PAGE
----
Earlier, flash flooding and tornadoes killed three people in Arkansas as powerful storms swept through the nation's midsection, including a local sheriff who drowned while checking on residents whose house was eventually swamped by rising water, authorities said Friday. Three other people are missing.

The storms rolled across the region overnight, and more bad weather was poised to strike Friday, with tornadoes and baseball-sized hail forecast from Oklahoma, Kansas and Missouri. Flooding also is a concern in parts of Missouri, Iowa and Illinois through Sunday.

Torrential rain, including at least 6 inches in the rugged terrain of western Arkansas, posed the greatest danger the night before. In Y City, about 125 miles west of Little Rock, the Fourche La Fave River rose 24 feet in just 24 hours.

"The water just comes off that hill like someone is pouring a bucket in there," said Danny Straessle, spokesman for the Arkansas Department of Highway and Transportation. "This was an incredible amount of water."

Scott County Sheriff Cody Carpenter died while trying to check on local residents during the storm. He and wildlife officer Joel Campora had traveled by boat up Mill Creek to reach two people who called for assistance -- and the river swamped the house while they were still inside.

"Other deputies heard a loud crash," said Bill Hollenbeck, the sheriff of neighboring Sebastian County. "They thought that the bridge had actually collapsed. Looking into it further, the house had imploded as a directly result of rising waters from Mill Creek."

Carpenter's body was recovered about a mile downstream. Campora and the two women inside the home remained missing Friday, Hollenbeck said.

"We're here right now for recovery or rescue. We're still remaining optimistic about our officer at this time," said Mike Knoedl, director of the Arkansas Game and Fish Commission. "(Campora) was an epitome of what a wildlife officer should be, and he was doing what he was trained to do last night."

A man died after strong winds toppled a tree onto his car in Tull, just west of Little Rock. Authorities also are attributing the death of a woman in Scott County to the flooding, though they've released no information other than her body was found in her car.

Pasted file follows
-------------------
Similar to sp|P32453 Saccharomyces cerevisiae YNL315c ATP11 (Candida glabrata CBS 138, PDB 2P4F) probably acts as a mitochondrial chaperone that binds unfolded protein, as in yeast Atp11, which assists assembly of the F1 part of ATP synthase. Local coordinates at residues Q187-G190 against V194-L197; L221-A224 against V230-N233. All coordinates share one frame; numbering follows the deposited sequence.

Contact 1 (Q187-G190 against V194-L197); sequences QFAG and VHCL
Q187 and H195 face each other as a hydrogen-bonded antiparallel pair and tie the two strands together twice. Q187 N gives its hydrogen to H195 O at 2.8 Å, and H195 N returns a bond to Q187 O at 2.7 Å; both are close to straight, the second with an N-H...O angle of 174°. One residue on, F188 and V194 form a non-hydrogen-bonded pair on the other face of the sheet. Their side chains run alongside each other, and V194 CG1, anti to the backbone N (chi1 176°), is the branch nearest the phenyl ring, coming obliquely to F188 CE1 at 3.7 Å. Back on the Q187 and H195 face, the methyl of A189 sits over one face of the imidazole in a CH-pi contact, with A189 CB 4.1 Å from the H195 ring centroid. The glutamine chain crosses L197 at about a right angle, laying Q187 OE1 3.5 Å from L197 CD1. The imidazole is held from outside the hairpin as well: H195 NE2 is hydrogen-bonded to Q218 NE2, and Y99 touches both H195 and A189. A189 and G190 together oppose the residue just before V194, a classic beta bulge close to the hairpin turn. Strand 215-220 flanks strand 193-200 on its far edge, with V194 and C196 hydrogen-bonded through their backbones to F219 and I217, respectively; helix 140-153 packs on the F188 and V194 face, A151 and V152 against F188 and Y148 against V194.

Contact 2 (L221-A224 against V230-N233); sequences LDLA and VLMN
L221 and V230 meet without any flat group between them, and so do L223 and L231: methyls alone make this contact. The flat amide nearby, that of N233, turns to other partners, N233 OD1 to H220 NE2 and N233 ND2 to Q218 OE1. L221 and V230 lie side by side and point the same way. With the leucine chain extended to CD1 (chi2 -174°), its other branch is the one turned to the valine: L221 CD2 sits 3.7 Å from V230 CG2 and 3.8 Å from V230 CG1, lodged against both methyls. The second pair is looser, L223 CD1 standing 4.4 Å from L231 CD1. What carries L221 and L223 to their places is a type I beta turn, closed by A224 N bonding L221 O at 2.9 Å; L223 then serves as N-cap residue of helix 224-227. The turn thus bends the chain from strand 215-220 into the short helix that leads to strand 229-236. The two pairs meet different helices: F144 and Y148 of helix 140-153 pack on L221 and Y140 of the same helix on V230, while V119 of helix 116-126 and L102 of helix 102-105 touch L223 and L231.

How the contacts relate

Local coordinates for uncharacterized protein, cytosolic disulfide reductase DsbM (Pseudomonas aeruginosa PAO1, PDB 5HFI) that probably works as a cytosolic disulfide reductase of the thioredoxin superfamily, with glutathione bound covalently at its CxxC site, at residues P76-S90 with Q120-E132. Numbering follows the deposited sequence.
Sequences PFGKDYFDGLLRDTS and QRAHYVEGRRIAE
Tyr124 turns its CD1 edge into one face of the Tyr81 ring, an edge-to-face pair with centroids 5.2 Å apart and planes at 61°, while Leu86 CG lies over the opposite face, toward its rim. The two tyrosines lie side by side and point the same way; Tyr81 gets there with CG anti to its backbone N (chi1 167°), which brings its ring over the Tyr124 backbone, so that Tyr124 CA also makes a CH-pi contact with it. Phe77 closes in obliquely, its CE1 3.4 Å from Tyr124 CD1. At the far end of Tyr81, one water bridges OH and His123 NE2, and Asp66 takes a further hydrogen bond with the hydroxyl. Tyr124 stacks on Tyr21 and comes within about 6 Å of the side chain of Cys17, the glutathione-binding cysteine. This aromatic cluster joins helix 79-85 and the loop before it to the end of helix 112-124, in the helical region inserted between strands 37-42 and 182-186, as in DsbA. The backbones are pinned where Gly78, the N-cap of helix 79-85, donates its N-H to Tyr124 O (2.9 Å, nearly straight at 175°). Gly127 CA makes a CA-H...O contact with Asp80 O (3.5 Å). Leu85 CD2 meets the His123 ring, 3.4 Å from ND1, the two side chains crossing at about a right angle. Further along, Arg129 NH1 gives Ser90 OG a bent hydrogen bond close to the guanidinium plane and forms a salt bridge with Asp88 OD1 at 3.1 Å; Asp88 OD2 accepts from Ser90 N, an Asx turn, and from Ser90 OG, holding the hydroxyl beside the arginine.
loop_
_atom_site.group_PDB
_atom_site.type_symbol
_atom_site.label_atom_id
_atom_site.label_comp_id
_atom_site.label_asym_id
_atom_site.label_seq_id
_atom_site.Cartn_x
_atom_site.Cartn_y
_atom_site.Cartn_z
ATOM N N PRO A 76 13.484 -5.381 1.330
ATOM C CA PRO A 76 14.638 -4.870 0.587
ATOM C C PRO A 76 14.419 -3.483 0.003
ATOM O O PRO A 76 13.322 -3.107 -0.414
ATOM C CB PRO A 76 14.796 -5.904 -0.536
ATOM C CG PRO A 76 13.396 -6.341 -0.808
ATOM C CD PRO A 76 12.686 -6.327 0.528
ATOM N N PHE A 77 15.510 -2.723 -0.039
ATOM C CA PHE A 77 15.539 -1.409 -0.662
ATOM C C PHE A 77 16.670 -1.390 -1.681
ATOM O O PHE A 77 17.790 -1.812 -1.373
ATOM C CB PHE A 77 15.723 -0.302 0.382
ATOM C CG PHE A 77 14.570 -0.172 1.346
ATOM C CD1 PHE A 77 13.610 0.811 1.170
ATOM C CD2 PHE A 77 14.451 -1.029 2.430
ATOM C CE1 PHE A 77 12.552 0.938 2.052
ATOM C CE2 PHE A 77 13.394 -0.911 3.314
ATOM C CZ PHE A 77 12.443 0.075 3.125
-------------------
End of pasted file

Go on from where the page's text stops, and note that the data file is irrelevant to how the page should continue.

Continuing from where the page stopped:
At least nine other people were reported injured.

Up to a dozen tornadoes touched down in mostly rural parts of Arkansas on Thursday, as well as three in Oklahoma and one in Illinois. In Oklahoma, one twister bounced through the Tulsa suburb of Broken Arrow, causing some structural damage, but no injuries.

Still, Greg Carbin, warning coordination meteorologist at the National Weather Service's Storm Prediction Center in Norman, Okla., told CBSNews.com that the U.S. is experiencing fewer tornados than usual this year.

"Although we did have a couple days in January that were active, we have seen below-normal activity through today," said Carbin. "We're running about 25 percent below of normal."

Carbin said roughly 375 tornadoes have hit the nation thus far this year, but that number is partly based on preliminary reports that haven't been confirmed by the service.

By the end of May, around 580 tornadoes have normally hit the U.S., Carbin said.

"We're roughly 200 tornadoes shy of what would be considered a normal year," Carbin said.

The center said large hail and tornadoes are likely Friday in Oklahoma and parts of the Ozarks in Arkansas and Missouri. The areas at greatest risk include Oklahoma City, Tulsa and Joplin, Mo., where the second-deadliest American tornado on record killed at least 158 people in 2011.

Flooding is also a concern in parts of Missouri, Iowa and Illinois through Sunday.

The National Weather Service sent teams to survey the aftermath of Thursday's storms in Arkansas. The warning coordination meteorologist in Little Rock, John Robinson, said it could take days for the weather service to confirm whether tornadoes struck as flooded highways were hindering access to the storm-hit areas.

Thursday's tornadoes were all less dangerous than the top-of-the-scale EF5 storm that struck Moore, Okla., on May 20 and killed 24 along its 17-mile path.

The U.S. averages more than 1,200 tornadoes a year, but EF5 storms like the one in Moore -- with winds over 200 mph -- happen only about once per year. The tornado last week was the nation's first EF5 since 2011.

This spring's tornado season got a late start, with unusually cool weather keeping funnel clouds at bay until mid-May. The season usually starts in March and then ramps up for the next couple of months.

Of the 60 EF5 tornadoes since 1950, Oklahoma and Alabama have been struck the most, seven times each. More than half of these top-of-the-scale twisters have occurred in just five states: Alabama, Iowa, Kansas, Oklahoma and Texas.